Human Proof Design

Human proof design is design that prevents people from successful using the item.

cover of book, Design of Everyday Things

It is similar to mistake proofing except instead of prevent mistakes it prevents people from using it.

When you see human proof design you will often see signs to tell people how to use the device that has been human proofed. Common instances of this are hotels that have shower designs so opaque they need instructions on how to use a device most people have no problem using if they are not human proofed.

Human proof design is often created by a subset of designers that care about how something looks more than how it is used.

Most people prefer designs that are beautiful without being human proofed. The Design of Everyday Things is a great book on designing beautifully with customer focus.

A sign your design is human proofed is that a sign or manual is needed for people to use it.

Most human proof design can be identified very simply by having regular people try to use the item. Watch what they do and when they struggle to use it, many problems will be very obvious. You can’t use people in this effort that are significantly different from the normal users.

In several areas I see these failures quite often. Hotel rooms are a common source of problems. The light switches are often very odd and I have to search all over to find out how to turn on or off different lights.

Another area in hotels (and sometimes fancy restaurants) are faucets. The more expensive it is the more likely faucets are to be confusing in my experience. It seems they are so focused on being cool that they forget hundreds of different people have to use the controls every year and an design that is not obvious is not wise. In hotels the shower and sink facets have basic usability issues (how to turn on the water, how to adjust the temperature) far too often.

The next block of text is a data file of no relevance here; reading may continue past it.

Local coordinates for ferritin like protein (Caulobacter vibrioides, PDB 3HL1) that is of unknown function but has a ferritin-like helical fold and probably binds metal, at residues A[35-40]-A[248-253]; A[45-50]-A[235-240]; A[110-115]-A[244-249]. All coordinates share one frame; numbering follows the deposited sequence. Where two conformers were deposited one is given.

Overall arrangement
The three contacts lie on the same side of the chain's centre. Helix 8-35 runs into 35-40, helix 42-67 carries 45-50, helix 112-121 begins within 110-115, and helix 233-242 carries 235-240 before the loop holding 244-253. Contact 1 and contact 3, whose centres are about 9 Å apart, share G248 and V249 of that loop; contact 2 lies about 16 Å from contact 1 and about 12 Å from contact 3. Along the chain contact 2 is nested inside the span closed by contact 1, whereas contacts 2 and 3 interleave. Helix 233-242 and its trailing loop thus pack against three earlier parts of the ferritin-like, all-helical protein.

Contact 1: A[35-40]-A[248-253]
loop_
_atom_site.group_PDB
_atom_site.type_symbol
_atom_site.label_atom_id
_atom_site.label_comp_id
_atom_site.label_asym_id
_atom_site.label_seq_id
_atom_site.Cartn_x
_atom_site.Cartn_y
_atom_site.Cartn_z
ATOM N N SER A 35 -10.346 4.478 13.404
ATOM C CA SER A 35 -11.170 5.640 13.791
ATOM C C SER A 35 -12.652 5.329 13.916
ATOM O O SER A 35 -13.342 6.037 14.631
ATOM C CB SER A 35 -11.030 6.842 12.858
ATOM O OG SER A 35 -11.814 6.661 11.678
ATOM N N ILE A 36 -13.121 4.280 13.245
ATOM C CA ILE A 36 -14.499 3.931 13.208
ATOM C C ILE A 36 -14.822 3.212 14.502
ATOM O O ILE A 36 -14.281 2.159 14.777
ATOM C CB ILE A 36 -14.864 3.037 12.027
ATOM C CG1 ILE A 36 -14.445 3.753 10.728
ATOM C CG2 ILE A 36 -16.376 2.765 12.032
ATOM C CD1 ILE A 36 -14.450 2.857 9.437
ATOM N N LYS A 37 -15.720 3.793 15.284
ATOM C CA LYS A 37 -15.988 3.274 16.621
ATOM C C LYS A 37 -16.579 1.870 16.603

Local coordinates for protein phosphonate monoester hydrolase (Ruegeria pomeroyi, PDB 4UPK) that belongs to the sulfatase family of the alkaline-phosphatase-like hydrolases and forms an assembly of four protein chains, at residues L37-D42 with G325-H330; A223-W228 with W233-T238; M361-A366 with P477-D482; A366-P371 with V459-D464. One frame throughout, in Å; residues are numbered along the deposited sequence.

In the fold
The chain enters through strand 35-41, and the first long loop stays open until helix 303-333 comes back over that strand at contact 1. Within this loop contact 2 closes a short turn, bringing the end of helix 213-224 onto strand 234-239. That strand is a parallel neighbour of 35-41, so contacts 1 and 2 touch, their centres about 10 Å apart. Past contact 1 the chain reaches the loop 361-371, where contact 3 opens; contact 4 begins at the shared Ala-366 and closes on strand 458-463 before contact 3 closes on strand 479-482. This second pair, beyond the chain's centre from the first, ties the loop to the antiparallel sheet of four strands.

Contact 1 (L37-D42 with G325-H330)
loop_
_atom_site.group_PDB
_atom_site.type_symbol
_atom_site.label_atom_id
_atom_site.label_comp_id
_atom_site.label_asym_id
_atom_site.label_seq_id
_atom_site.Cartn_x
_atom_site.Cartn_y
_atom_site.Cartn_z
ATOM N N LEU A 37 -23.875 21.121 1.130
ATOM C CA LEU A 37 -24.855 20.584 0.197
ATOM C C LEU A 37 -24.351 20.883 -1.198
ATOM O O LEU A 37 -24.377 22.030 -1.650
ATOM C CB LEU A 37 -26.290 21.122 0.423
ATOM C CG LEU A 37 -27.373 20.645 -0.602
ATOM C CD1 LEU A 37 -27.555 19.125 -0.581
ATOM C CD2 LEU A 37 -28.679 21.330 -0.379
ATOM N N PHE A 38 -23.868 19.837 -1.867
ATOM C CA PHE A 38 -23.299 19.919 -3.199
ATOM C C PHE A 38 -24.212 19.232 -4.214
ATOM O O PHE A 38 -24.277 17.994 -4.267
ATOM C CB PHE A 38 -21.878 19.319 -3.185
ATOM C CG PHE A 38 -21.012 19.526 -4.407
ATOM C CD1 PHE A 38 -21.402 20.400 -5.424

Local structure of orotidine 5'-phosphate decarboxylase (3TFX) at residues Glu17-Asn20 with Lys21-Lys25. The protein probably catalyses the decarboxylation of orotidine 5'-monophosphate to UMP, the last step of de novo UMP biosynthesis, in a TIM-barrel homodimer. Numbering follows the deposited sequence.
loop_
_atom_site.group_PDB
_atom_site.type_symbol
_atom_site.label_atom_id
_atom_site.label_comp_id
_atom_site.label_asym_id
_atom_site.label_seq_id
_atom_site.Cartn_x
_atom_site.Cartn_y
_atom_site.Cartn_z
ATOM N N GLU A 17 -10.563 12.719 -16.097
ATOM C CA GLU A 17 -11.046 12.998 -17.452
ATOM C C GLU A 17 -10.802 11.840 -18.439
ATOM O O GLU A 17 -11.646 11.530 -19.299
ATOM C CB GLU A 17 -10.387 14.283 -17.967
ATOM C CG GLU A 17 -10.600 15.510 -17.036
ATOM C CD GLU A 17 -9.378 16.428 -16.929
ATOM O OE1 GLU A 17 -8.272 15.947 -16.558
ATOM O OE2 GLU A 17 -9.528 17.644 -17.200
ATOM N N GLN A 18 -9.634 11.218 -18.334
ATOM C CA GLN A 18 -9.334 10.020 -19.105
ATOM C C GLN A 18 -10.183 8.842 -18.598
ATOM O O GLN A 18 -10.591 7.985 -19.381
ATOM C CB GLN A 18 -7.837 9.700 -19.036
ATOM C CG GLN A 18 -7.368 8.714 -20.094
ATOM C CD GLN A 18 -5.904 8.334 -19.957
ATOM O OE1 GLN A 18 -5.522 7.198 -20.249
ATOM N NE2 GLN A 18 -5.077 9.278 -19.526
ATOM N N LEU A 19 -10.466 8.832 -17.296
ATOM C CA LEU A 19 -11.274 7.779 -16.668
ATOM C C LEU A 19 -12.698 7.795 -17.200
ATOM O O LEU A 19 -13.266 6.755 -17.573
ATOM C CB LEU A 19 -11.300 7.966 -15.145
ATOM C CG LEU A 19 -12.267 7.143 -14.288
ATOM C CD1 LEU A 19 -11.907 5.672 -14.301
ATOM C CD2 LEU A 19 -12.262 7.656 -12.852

Sensible companies figured out long ago rental customers are a great source of usability data. Car companies can get great insight into what confuses people for example from rental car customers.

There are plenty of things that are designed very well. For example car companies pointing out which side of the car has the gas cap (which is shown with a simple arrow on the dashboard).

Apple has done a great deal to show what can be accomplished with good design. They design products to work without thought or need of manuals to do most things. They understand the value of beautiful design and making things easy and obvious to use.

Related: Visual Management and Mistake-Proofing for Prescription PillsCustomer Gemba, go see how your customers use what you offerGreat Visual Instruction ExampleUsability Failures (63% of the returned cell phones worked as intended and customers still think they are broken)

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